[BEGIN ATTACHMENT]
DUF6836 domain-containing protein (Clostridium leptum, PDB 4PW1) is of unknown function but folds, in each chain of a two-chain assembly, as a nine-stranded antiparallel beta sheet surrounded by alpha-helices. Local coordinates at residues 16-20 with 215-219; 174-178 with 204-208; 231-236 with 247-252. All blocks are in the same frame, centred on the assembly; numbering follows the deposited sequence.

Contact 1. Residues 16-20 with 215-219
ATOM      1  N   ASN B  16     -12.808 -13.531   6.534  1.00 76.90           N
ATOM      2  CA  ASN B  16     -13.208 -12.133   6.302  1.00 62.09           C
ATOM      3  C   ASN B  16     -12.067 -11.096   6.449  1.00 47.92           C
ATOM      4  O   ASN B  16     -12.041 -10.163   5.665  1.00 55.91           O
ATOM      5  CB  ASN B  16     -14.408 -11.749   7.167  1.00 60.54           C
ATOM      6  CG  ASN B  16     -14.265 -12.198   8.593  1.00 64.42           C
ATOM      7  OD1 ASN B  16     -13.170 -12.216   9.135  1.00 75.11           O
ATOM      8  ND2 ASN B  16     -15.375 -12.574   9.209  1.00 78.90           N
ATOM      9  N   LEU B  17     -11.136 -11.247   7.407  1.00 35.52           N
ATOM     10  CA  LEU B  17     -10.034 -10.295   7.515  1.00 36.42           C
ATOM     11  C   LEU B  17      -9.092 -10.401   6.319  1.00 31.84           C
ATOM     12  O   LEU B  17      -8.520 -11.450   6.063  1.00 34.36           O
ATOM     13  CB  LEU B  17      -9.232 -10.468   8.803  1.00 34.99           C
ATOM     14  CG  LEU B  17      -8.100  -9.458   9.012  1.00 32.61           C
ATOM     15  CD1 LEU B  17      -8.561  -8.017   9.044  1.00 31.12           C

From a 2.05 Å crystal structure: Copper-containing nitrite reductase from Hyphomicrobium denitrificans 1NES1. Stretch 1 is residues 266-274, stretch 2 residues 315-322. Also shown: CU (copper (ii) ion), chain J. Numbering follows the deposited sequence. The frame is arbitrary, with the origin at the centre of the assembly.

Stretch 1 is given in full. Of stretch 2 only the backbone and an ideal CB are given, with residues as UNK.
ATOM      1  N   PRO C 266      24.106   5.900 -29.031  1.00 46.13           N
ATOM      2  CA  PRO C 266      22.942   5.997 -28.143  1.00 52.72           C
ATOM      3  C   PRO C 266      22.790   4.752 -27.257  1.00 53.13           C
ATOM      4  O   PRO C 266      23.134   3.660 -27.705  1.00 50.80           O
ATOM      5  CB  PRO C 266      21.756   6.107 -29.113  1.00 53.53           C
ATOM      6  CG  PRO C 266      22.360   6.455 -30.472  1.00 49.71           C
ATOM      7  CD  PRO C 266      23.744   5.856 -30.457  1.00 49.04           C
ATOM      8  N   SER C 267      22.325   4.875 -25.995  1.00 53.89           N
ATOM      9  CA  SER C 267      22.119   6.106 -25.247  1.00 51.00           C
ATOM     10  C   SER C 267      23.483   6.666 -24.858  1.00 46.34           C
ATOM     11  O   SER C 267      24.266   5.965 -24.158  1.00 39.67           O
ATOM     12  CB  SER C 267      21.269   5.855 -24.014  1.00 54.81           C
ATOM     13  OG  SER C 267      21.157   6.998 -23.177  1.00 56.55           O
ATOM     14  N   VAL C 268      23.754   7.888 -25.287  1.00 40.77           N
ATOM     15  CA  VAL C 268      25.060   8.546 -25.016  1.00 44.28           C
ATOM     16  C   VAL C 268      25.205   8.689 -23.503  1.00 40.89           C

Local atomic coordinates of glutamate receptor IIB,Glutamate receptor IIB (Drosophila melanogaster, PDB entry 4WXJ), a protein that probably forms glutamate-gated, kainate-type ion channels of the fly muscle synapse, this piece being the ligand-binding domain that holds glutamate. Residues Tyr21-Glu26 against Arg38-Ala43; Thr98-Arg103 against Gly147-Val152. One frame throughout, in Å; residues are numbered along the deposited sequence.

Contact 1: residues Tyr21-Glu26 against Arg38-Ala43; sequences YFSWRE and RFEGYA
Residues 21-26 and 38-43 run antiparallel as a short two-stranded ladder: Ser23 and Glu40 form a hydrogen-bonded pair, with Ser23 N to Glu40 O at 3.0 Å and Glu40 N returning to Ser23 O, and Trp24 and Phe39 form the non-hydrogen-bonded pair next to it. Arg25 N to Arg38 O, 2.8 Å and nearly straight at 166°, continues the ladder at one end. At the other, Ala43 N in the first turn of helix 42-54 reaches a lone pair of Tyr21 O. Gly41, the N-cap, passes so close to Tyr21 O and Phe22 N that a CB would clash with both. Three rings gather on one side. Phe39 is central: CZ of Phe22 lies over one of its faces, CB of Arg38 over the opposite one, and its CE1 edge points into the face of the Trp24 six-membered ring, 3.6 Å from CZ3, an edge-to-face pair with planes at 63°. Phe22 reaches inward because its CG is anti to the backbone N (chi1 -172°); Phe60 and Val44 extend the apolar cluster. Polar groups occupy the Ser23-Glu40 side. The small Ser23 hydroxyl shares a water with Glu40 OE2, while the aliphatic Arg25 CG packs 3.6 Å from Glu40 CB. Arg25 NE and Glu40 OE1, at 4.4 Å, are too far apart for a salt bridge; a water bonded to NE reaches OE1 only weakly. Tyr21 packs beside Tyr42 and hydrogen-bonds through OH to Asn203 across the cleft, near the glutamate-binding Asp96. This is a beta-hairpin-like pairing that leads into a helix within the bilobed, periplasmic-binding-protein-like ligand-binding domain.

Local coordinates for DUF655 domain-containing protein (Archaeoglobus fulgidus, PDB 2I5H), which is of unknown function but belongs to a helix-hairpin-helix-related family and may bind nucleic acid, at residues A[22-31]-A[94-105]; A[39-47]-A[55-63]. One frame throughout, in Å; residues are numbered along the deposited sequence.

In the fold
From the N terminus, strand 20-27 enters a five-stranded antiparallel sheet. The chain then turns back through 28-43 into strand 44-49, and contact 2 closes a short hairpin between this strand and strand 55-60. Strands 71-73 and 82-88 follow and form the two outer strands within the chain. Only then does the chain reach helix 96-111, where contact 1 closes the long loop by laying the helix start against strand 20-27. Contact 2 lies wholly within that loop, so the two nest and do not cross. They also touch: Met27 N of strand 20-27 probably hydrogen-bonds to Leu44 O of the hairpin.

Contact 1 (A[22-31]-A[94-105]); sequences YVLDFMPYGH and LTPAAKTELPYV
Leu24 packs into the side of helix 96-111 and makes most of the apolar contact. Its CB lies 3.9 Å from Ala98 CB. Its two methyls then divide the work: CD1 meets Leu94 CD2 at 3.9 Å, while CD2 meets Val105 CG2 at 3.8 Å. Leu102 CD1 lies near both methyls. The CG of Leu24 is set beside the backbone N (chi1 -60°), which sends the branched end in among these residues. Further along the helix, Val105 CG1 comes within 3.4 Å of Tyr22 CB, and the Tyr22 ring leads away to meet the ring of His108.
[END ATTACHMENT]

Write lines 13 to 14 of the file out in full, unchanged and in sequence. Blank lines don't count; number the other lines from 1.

ATOM     11  C   LEU B  17      -9.092 -10.401   6.319  1.00 31.84           C
ATOM     12  O   LEU B  17      -8.520 -11.450   6.063  1.00 34.36           O